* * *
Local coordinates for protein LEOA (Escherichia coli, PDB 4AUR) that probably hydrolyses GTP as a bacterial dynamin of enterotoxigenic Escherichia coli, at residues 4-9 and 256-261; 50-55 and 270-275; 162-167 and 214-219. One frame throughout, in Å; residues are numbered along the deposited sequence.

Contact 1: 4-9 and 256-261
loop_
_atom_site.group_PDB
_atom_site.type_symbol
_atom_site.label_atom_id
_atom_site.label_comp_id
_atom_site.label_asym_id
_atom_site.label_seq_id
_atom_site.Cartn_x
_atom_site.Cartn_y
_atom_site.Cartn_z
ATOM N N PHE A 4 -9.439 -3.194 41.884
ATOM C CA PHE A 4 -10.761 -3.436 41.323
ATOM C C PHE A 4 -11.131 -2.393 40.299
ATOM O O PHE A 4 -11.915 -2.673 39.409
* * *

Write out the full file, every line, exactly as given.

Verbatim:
Local coordinates for protein LEOA (Escherichia coli, PDB 4AUR) that probably hydrolyses GTP as a bacterial dynamin of enterotoxigenic Escherichia coli, at residues 4-9 and 256-261; 50-55 and 270-275; 162-167 and 214-219. One frame throughout, in Å; residues are numbered along the deposited sequence.

Contact 1: 4-9 and 256-261
loop_
_atom_site.group_PDB
_atom_site.type_symbol
_atom_site.label_atom_id
_atom_site.label_comp_id
_atom_site.label_asym_id
_atom_site.label_seq_id
_atom_site.Cartn_x
_atom_site.Cartn_y
_atom_site.Cartn_z
ATOM N N PHE A 4 -9.439 -3.194 41.884
ATOM C CA PHE A 4 -10.761 -3.436 41.323
ATOM C C PHE A 4 -11.131 -2.393 40.299
ATOM O O PHE A 4 -11.915 -2.673 39.409